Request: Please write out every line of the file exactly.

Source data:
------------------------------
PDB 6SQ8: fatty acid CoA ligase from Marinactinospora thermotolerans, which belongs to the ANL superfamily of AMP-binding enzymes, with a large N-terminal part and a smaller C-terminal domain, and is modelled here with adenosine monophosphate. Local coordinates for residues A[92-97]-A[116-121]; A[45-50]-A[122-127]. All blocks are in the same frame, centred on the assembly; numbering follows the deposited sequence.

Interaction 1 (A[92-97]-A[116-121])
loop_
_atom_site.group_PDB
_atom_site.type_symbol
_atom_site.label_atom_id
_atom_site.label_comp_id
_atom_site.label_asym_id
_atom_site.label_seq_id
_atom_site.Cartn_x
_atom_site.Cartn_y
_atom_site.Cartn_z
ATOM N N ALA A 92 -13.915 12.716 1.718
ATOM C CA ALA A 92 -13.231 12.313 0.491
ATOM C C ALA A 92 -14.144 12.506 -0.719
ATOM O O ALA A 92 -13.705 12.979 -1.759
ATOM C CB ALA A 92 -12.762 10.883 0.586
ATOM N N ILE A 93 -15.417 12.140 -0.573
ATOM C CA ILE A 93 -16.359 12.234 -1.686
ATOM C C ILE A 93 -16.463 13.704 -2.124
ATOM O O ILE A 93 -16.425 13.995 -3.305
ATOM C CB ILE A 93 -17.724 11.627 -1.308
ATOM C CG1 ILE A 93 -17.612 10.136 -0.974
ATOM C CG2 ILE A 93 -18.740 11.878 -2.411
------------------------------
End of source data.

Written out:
PDB 6SQ8: fatty acid CoA ligase from Marinactinospora thermotolerans, which belongs to the ANL superfamily of AMP-binding enzymes, with a large N-terminal part and a smaller C-terminal domain, and is modelled here with adenosine monophosphate. Local coordinates for residues A[92-97]-A[116-121]; A[45-50]-A[122-127]. All blocks are in the same frame, centred on the assembly; numbering follows the deposited sequence.

Interaction 1 (A[92-97]-A[116-121])
loop_
_atom_site.group_PDB
_atom_site.type_symbol
_atom_site.label_atom_id
_atom_site.label_comp_id
_atom_site.label_asym_id
_atom_site.label_seq_id
_atom_site.Cartn_x
_atom_site.Cartn_y
_atom_site.Cartn_z
ATOM N N ALA A 92 -13.915 12.716 1.718
ATOM C CA ALA A 92 -13.231 12.313 0.491
ATOM C C ALA A 92 -14.144 12.506 -0.719
ATOM O O ALA A 92 -13.705 12.979 -1.759
ATOM C CB ALA A 92 -12.762 10.883 0.586
ATOM N N ILE A 93 -15.417 12.140 -0.573
ATOM C CA ILE A 93 -16.359 12.234 -1.686
ATOM C C ILE A 93 -16.463 13.704 -2.124
ATOM O O ILE A 93 -16.425 13.995 -3.305
ATOM C CB ILE A 93 -17.724 11.627 -1.308
ATOM C CG1 ILE A 93 -17.612 10.136 -0.974
ATOM C CG2 ILE A 93 -18.740 11.878 -2.411